The CME left the sun on May 6th, propelled in our direction by an explosion in the magnetic canopy of sunspot AR2740. When it finally arrived on May 10th, the slow-moving storm cloud rattled Earth’s magnetic field, triggering a minor G1-class geomagnetic storm. Auroras were sighted in parts of Canada as well as US States such as Michigan and Minnesota.

“To top it off, STEVE appeared for several minutes as well,” says Thomas, who captured it in this shot:

STEVE is a hot (3000 degrees C) ribbon of ionized gas slicing through Earth’s upper atmosphere some 300 km above the ground. It appears unpredictably during some, but not all, geomagnetic storms. Originally thought to be a form of aurora borealis, new research shows that it is not an aurora at all.

The soft purple color of STEVE may also be caused by emissions from nitrogen, according to a new study just published in the Geophysical Research Letters. Coincidence? STEVE and blue auroras seem to share a connection to the 7th element on the periodic table.

Blue auroras are most often seen during intense geomagnetic storms–yet this was a relatively minor storm. Why nitrogen-blue overtopped the usual hues of oxygen on May 11th is unclear. It just goes to show, auroras still have the capacity to surprise. Aurora Alerts: SMS Text.

Realtime Aurora Photo Gallery

What is a Geomagnetic Jerk?

May 2, 2019: Earth’s magnetic field is notoriously inconstant. The north pole itself has been wandering across the Arctic for centuries. Currently, it is racing from northern Canada toward Siberia on an unpredictable path that has prompted hurried updates to world magnetic models. And then there are the “geomagnetic jerks.” Every 3 to 12 years, Earth’s magnetic field suddenly accelerates in one direction or another, a phenomenon that has puzzled scientists since it was recognized in the late 1970s.

Above: The rate of change in vertical magnetic fields at the Honolulu observatory (blue) and in Earth’s orbit (red). Sudden changes in the slope indicate geomagnetic jerks. [More]

The most recent jerk occurred in 2017 following a rapid-fire sequence of similar disturbances in 2008, 2011, and 2014. There is evidence for jerks going all the way back to 1901. Some are global, felt everywhere, while others are regional, spanning single continents or less. The unpredictability of jerks has complicated efforts to forecast geomagnetism.

A new study may solve the mystery. In a paper published on April 22nd in Nature Geoscience, Julien Aubert (Paris Institute of Earth Physics) and Christopher C. Finlay (Technical University of Denmark), describe how they created a computer model for geomagnetic jerks based on the physics of hydrodynamic waves in Earth’s molten core. According to their model, jerks originate in rising blobs of metal that form deep inside our planet. These slow-moving blobs can take 25 years to rise to the top of the convection zone. As they buoy upwards, the blobs disrupt the normal flow of magnetic field-generating currents and, in turn, cause jerks. The model successfully reproduces the form and timing of recent events.

Above: A computer simulation of molten blobs floating up from Earth’s core. Credit: Aubert and Finlay, Nature Geoscience (2018)

Geomagnetic jerks are just one aspect of Earth’s magnetic variability. Globally, Earth’s magnetic field has weakened by more than 10% since the 19th century with an even faster decline in the 2000s. Satellite data show the changes are uneven. According to CHAMP, Ørsted, and SWARM, the field has recently weakened by about 3.5% at high latitudes over North America, while it has strengthened about 2% over Asia. The region where the field is at its weakest – the South Atlantic Anomaly – has moved steadily westward and weakened further by about 2%.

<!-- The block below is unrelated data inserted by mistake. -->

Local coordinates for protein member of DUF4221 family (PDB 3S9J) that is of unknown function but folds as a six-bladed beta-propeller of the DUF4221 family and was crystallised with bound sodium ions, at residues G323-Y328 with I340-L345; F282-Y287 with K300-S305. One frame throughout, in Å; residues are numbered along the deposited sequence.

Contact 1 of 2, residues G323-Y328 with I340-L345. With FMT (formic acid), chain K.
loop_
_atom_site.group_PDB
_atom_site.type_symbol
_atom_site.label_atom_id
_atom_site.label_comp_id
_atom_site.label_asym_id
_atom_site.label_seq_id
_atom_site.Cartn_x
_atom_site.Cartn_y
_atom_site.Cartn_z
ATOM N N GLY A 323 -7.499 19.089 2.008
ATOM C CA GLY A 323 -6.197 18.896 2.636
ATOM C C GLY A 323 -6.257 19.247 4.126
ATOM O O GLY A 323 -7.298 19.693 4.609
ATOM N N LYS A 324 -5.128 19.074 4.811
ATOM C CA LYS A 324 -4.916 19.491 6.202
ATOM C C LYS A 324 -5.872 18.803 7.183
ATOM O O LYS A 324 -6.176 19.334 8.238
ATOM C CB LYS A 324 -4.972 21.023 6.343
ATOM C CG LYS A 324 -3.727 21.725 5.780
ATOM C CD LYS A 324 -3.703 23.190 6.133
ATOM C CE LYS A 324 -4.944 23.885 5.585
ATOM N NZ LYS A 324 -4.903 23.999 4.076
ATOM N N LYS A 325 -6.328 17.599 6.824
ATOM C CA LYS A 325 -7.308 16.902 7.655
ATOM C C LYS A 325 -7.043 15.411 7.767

At present, no one can predict these changes. However, Aubert and Finley’s successful model of jerks suggests that a deeper understanding may be within reach. You can read their original research here.

Note: The name “jerk” was borrowed from dynamics, where it means the rate of change of the acceleration of a body–that is, the third derivative of its position with respect to time. Geomagnetic jerks are therefore the first derivative of magnetic acceleration.

Free: Spaceweather.com Newsletter

Naked Eye Sprite Storms

April 30, 2019: Have you ever seen a sprite? Some say it’s impossible. The strange and fleeting forms of red lightning materialize above thunderheads, then disappear again in less time than it takes to blink. Yet this week veteran sprite chaser Paul Smith says he did see them: “I’ve watched a number with my bare eyes over the last two big storms in Kansas.”

Above: Naked-eye sprites over Kansas on April 28th. Credit: Paul Smith.

“It has been an amazing experience that, quite honestly, has left me somewhat emotional,” says Smith. “I am now convinced that before the days of light pollution, these were observed more often than we know.”

Sprites are an exotic form of electricity that leap up from storm clouds instead of down like ordinary lightning. Although sprites have been reported for at least a century, many scientists did not believe they existed until after 1989 when sprites were accidentally photographed by researchers from the University of Minnesota and confirmed by video cameras onboard the space shuttle.

Smith has been chasing and photographing sprites for years in the stormy Great Plains around Oklahoma and Kansas. “This is the first time I have seen them with my unaided eyes,” he says. “I believe that these were unusually bright.” Here are two examples of clusters he caught simultaneously with his eyes and camera.

His eyes registered fewer details than his camera–but he still saw plenty. “The jellyfish shapes I saw had a fiery orange/red color,” he adds. “I didn’t see the bottoms of the tendrils, but I had an impression of the heads and beads. Storm chasers to the west of me were also viewing with their naked eyes.”

The underlying physics of sprites is still not fully understood. Some models hold that cosmic rays help them get started by creating conductive paths in the atmosphere. If cosmic rays do indeed spark sprites, now is a good time to look for them because cosmic rays are nearing a Space Age high.

More examples of naked-eye sprites may be found on Smith’s Facebook page.